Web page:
Katharine (born Katherine Houghton Hepburn) has been called the greatest actress that ever lived. With an impressive 12 nominations for ‘Best Actress’ at the Academy Awards and a record 4 wins (not to mention scores of other awards and nominations), Katharine is one of the most decorated actresses in history. The ‘American Film Institute’ named her the greatest female star in the history of American cinema. Just glance over her screen credits and you’ll see why. Although some felt her public persona was off-putting, she proved an actress can be successful without being a sexpot. Often rough and tumble and often refusing to wear makeup, Katharine was a trailblazer. In 2004, Cate Blanchett portrayed Katharine in “The Aviator”, a performance that earned Cate an Academy Award. Katharine passed away from natural causes in Connecticut at 96 years old.
06: Bette Davis
Bette (born Ruth Elizabeth Davis) was the first performer – male or female – to receive ten Academy Award nominations, a feat that has only matched or beaten by four other performers; Meryl Streep (16 nominations, 2 wins), Katharine Hepburn (12 nominations, 4 wins), Jack Nicholson (12 nominations, 3 wins) and Laurence Olivier (10 nominations, 1 win). She earned rave reviews throughout her career for the most part due to her willingness to play characters many other actresses wouldn’t touch. She transcended any one genre of film although she is perhaps most fondly remembered for her romantic comedies. Despite personal turmoil with her daughter and severe health problems, Bette continued her career right up to the end. Bette passed away from breast cancer in France at 81 years old.
07: Greta Garbo
Greta (born Greta Lovisa Gustafsson) was one of the true greats of the Golden Age of Hollywood. Starting out in silent movies such as “Flesh and the Devil”, “Love” and “The Mysterious Lady” she seamlessly transitioned to “talkies” with “Anna Christie” which earned her an Academy Award nomination. Greta received her second Academy Award nomination for “Anna Karenina”. What really makes Greta special, though, is the fact that she was really one of the first women in the industry to shy away from the limelight. She was an extremely private woman who treasured solitude. She avoided social functions, rarely signed autographs and granted few interviews. Greta passed away from pneumonia and renal failure in New York at the age of 84.
08: Mae West
Mae (born Mary Jane West) was far more than an actress or a sex symbol. Mae was a playwright and screenwriter, often writing the screenplays for the movies she appeared in or, at the very least, rewriting her scenes. In fact, one of the scenes she rewrote became one of her most famous scenes. In “Night After Night”, a hat check girl exclaims, “Goodness! What beautiful diamonds!” West’s reply sums up her persona beautifully. She responds, “Goodness had nothing to do with it, dearie.” George Raft, West’s co-star, is said to have stated that with that line West ‘stole everything but the cameras’. Mae epitomizes old Hollywood glamor. Despite facing heavy censorship throughout her career, Mae forged a strong and lasting career. She passed away in Los Angeles following several strokes at age 87.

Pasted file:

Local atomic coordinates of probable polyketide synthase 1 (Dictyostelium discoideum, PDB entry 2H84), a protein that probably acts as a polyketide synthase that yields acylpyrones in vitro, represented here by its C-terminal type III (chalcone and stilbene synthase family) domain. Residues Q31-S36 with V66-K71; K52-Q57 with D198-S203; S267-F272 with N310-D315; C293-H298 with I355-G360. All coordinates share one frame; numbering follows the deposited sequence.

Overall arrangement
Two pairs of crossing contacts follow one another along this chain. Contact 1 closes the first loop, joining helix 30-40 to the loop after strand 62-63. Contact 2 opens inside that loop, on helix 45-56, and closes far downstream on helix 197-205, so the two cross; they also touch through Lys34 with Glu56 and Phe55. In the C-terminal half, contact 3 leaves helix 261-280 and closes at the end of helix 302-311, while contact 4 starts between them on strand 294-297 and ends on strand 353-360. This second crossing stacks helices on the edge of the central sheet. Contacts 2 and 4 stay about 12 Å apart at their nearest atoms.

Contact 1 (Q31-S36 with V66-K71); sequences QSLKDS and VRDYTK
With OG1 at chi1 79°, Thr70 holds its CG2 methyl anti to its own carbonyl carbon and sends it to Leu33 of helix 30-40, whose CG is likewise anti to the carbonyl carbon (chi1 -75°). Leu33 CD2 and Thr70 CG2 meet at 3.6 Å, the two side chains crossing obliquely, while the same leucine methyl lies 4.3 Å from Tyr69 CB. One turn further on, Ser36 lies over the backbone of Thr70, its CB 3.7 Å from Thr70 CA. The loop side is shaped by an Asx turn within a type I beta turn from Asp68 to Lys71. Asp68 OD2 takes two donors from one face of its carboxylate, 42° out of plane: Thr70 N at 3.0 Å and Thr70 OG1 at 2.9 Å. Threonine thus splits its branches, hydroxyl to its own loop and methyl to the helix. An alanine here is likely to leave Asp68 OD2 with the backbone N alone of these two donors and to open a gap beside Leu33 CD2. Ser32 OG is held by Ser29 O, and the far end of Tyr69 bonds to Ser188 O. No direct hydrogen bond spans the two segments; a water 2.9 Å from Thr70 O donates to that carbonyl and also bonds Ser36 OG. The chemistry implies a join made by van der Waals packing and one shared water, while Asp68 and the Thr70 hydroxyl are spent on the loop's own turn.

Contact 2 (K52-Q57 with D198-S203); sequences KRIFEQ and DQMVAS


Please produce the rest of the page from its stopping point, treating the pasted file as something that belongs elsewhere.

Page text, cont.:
09: Clara Bow
Clara (born Clara Gordon Bow) is the quintessential flapper girl – absolutely personifying everything that was the ‘roaring 20s’. She was a superstar of silent movies; starring in an impressive 46 silent films before moving on to ‘talkies’. At the absolute height of her stardom, she is said to have received a whopping 45,000 fan letters which was unheard of in those days. She often refused rehearsals, preferring instead to act from immediate direction. Clara had problems, though and eventually landed in a sanatorium. Despite continued box office success, Clara wanted something ‘real’ and feared she would be remembered as someone who “couldn’t do nothin’ but take her clothes off” so she left Hollywood behind and became a rancher in 1933. She married and seemed to have found peace, but later tried to commit suicide in 1944. After more time in an institution, she left, scoffing at the suggestions she was schizophrenic. Clara suffered a heart attack at age 60 and passed away in Los Angeles.
10: Audrey Hepburn
Audrey (born Audrey Kathleen Ruston) is quite possibly one of the most well known actresses who has ever lived. Her face is instantly recognizable; her unique beauty and class shining through in every picture. Her roles in “Breakfast at Tiffany’s”, “Wait Until Dark”, “My Fair Lady” and “Roman Holiday” are, in themselves, iconic. She was one of the first women in entertainment to also get involved in humanitarian efforts; devoting much of her time later in life to UNICEF. That dedication to UNICEF earned her the ‘Presidential Medal of Freedom’, one of the highest honors a civilian in the United States can be awarded. She is also one of the very few performers to win an Emmy, a Grammy, a Tony and an Academy Award. She received her ‘Presidential Medal of Freedom’ one month before she died at age 63 in Switzerland.
Who would you have included on this list if you chose the top ten? What current actress would you nominate to stand among these women in decades to come? I’ll take all of your nominations into consideration when I’m creating the list that will come in Part 10 of this series! And remember, sharing is caring. If you like the article, share it with your friends on Facebook and Twitter.